Paris. London. Italy. France. The Maldives. Or even one of the luxurious brisbane cruises. No …
Vegan wines are hitting the shelves and gaining popularity. According to The Globe and Mail, not only are vegan wines making a bigger appearance on liquor store shelves, but they’ve also been requested by customers more than organic wines.
For many, it may come as a surprise to learn that wine hasn’t already been vegan. After all, wine is made from distilled grapes.
Non-organic? Perhaps. But non-vegan?
As it turns out, more animal products are used in the winemaking process than the American public may have originally assumed. Animal parts aren’t incorporated into the wine itself, but animal-based fining agents are used to remove unwanted elements from the wine.
Some of the most common animal-based agents include albumin (egg whites) to remove unwanted tannins, casein (milk protein) and gelatin for juice clarification, and isinglass. Isinglass, which is made from dried fish bladder, is also frequently used in beer.
Although these elements are removed from the wine before it’s bottled, the use of animal parts at all may not sit well with many vegans. It’s for this reason, as veganism becomes a growing movement, that vegan wine options that use charcoal and clay are becoming increasingly popular.
Clay-based fining agents like bentonite or activated charcoal are used in the filtration process to get rid of unwanted protein. Other vegan wines may be bottled unfiltered.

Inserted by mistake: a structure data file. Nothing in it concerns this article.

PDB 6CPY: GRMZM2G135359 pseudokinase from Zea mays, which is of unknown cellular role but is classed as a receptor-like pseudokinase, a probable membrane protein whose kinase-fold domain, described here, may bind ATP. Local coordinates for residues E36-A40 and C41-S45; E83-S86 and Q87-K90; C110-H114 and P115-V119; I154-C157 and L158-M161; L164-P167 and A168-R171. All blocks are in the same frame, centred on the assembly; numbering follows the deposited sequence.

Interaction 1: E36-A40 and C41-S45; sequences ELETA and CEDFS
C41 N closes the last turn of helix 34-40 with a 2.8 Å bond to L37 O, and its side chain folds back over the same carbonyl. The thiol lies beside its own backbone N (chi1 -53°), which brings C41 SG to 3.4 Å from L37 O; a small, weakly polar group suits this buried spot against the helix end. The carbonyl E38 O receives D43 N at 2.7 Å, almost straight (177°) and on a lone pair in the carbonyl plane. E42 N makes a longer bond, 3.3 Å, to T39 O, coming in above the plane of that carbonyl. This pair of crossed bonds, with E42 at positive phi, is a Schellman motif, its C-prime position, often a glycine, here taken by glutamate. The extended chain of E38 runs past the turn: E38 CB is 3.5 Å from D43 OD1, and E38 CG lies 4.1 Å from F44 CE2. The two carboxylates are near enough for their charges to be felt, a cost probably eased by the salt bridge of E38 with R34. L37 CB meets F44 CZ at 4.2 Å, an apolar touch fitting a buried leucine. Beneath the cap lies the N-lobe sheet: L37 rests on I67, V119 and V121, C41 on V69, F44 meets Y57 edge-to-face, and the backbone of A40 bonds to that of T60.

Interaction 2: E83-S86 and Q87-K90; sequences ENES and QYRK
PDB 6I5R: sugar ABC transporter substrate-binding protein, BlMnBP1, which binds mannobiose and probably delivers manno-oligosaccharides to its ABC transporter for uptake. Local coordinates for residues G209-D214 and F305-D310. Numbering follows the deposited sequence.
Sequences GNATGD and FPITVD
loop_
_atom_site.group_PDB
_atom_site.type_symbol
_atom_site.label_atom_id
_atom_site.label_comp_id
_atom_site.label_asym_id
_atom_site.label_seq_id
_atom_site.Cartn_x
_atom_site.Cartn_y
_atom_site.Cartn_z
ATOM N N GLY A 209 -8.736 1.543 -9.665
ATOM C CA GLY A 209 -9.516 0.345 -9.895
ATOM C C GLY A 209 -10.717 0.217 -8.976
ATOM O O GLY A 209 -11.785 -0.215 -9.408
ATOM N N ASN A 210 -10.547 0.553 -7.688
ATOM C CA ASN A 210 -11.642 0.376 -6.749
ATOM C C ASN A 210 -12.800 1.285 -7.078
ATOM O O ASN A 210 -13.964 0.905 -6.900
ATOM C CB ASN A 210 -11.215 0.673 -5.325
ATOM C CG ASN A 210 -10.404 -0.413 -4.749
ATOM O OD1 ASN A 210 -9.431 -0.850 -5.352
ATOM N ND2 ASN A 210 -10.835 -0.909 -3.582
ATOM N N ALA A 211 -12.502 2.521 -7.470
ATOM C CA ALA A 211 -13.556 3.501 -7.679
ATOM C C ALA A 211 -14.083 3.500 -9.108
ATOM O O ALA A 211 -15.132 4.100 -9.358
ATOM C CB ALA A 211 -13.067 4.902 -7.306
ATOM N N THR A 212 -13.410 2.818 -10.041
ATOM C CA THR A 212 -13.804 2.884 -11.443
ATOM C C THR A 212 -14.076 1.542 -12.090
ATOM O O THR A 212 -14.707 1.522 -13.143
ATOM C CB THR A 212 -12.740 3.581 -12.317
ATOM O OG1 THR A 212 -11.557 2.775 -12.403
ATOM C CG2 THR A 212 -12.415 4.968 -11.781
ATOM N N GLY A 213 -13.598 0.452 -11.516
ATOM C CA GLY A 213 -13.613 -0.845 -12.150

Wine companies that have already used vegan methods in their wine processes in the past are now proudly labeling their wines as vegan-friendly. Yalumba, a winery in South Australia, has been bottling vegan-friendly wines since 2012 but has only begun labeling their wines as vegan-friendly since 2016.
“Not all our wines are labeled vegan-friendly,” said Pippa Merrett, Yalumba’s public relations manager, “but it is indeed a great point of differentiation.”
Many vegan-friendly wine companies are finding that labeling their wines conspicuously as vegan-friendly may be a great marketing technique. These wine vendors may also consider additional marketing methods like instructional or amusing online video. After all, studies have shown that including video on a website’s landing page can increase conversions by 80% or improve the site’s odds of appearing on the first page of Google by 5300%.
“We wanted vegans to be able to buy great tasting wine with the confidence that every element is 100% vegan,” said Dr. Arabella Woodrow of Broadland. “There is no need for vegans on miss out on good quality wine.”